As an Owner Operator, you’ve spent years building and developing your business to where it is now. Your successes and entrepreneurship have made you a prime acquisition target for many large companies, looking to bring your talent and customers into their fold.
After decades at the helm, you’re tempted to make the move so that you can exhale and enjoy the rewards of your hard work. However, before you sign, consider these common mistakes that software companies make when selling their business:
1. Misunderstanding your software company’s value
Don’t wait for prospective buyers to set the price. Determine your market value and enter discussions with that baseline in mind. You may be accustomed to viewing the prospects solely from your organization’s standpoint, but take an industry-wide view when determining value. You will find there are many different factors driving your company’s true value.
2. Not understanding what buyers actually want
Knowing your audience is the first rule of communicating effectively, and it applies here too. Prospective buyers are your audience. Not every buyer is looking for the same things, so you shouldn’t have just one pitch. How will your software company increase the value of the potential buyer’s company? Put yourself in their shoes, and emphasize the direct benefits that your resources will bring to their fundamental business practices.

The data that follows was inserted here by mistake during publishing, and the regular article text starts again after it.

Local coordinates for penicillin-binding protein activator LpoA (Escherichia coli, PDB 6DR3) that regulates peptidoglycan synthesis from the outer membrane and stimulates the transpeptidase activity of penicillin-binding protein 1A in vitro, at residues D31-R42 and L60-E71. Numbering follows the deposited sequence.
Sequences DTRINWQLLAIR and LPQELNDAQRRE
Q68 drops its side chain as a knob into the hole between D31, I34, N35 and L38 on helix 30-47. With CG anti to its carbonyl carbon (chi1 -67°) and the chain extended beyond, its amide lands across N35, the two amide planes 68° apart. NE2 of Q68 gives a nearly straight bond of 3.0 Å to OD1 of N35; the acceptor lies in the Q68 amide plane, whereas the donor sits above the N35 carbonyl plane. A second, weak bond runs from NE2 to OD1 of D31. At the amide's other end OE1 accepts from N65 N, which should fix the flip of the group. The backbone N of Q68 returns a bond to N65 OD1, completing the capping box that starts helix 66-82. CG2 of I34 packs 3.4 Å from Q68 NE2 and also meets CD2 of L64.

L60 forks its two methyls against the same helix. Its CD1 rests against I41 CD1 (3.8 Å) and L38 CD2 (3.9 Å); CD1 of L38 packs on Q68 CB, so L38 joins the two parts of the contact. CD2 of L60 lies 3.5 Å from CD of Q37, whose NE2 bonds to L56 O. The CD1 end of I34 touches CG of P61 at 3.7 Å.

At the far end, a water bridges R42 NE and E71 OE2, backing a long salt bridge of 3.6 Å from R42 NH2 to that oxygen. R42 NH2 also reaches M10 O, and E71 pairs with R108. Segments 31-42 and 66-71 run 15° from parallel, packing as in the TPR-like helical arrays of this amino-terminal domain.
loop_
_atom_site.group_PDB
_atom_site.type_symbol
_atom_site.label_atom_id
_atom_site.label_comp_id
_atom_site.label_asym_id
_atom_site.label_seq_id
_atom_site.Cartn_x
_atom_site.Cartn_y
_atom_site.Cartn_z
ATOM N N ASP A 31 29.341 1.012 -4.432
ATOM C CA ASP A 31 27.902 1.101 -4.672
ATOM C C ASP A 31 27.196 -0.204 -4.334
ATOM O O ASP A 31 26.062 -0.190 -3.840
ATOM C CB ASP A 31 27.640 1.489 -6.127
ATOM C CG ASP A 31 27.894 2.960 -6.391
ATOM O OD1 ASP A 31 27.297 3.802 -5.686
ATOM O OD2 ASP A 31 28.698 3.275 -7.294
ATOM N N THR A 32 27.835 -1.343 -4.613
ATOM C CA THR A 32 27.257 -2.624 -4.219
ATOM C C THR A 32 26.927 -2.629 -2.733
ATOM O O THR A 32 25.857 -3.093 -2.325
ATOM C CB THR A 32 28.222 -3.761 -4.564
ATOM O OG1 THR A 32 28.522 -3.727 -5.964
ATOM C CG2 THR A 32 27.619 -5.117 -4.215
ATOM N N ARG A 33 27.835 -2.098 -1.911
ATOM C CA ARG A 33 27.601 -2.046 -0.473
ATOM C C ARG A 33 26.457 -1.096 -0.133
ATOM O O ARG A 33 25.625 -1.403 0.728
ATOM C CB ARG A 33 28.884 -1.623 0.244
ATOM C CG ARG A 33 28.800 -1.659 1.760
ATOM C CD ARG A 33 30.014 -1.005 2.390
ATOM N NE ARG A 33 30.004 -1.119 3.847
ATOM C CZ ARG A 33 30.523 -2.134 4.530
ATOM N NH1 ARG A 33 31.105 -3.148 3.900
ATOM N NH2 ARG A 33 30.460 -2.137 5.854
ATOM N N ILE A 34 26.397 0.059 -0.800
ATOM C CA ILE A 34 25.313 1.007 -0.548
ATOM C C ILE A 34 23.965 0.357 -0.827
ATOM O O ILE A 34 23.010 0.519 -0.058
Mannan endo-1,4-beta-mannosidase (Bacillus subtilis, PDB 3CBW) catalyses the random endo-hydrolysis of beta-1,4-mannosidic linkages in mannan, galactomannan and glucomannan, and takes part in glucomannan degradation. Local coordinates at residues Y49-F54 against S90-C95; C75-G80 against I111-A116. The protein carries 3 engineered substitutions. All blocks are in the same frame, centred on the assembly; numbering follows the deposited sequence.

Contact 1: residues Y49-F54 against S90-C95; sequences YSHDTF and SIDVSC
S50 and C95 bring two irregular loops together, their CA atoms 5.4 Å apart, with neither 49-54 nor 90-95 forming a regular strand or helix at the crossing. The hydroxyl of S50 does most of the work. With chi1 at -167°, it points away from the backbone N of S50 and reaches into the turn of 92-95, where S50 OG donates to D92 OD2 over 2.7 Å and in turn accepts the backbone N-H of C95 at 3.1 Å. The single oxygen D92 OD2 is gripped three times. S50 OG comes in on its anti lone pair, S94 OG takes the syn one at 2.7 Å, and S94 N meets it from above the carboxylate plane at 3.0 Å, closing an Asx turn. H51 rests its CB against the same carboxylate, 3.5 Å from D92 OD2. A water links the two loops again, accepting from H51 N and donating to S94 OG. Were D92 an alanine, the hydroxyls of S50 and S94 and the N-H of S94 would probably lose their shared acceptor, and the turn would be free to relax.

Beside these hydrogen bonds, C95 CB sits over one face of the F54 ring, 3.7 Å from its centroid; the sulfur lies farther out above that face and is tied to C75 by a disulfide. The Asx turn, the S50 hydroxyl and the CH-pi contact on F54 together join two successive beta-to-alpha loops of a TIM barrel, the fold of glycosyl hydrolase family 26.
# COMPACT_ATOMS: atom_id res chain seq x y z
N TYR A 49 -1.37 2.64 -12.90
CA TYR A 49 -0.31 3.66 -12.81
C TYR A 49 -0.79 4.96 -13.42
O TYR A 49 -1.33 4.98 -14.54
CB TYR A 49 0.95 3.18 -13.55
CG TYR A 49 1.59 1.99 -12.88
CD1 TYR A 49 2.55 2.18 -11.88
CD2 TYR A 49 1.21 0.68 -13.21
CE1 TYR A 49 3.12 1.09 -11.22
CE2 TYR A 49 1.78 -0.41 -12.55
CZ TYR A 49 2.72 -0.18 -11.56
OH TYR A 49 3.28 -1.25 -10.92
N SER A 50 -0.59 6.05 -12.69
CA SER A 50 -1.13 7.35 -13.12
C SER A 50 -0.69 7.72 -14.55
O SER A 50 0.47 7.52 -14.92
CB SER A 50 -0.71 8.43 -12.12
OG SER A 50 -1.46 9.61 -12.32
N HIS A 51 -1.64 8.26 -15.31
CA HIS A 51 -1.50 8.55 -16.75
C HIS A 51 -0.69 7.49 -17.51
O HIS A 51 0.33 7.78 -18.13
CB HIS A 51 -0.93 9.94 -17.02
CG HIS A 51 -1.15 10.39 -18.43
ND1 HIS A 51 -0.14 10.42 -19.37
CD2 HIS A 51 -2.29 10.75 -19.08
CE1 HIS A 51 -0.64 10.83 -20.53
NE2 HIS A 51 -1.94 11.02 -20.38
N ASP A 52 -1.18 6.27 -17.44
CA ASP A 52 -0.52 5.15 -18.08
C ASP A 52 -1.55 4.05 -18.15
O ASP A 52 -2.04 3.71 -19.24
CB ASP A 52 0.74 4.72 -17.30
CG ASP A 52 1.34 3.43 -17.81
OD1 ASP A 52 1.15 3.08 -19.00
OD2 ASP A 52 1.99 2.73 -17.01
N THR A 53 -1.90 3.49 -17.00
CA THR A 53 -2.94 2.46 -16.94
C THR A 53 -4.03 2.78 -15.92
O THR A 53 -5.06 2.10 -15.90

3. Selling to the wrong buyer
How often have you heard of an acquisition failing? It happens more often than we like to admit. The sale of a software company is about much more than just the sale price. It’s a merger of business lines, customers, and people - there needs to be a strategic fit. Make sure that the buying company offers an environment in which your software company can thrive.
4. Waiting too long to sell
Your company’s value is determined by more than just its financials. It’s determined by the market, and there are many factors that impact the market, including:
- The economy
- The industry’s momentum
- Your nation’s trading practices
- The evolution of your products
Sellers must think strategically about timing. Waiting to sell doesn’t necessarily mean that you will achieve greater value or hit a certain milestone. Your own corporate circumstances may change with time, but so will the environment around you. Understand all of the variables, survey the market, choose your moment and seize your opportunity.
5. Lacking transparency
During the Due Diligence process, the prospect acquirer will want to uncover everything about your business. It’s imperative to be transparent during this process, as failure to resolve or disclose any ‘skeletons in the closet’ could impact the terms of the sale.
Be clear about what you want – your bottom line, the conditions that you are willing to accept, and those you are not. Remember, you are in control, but, you need to be prepared!
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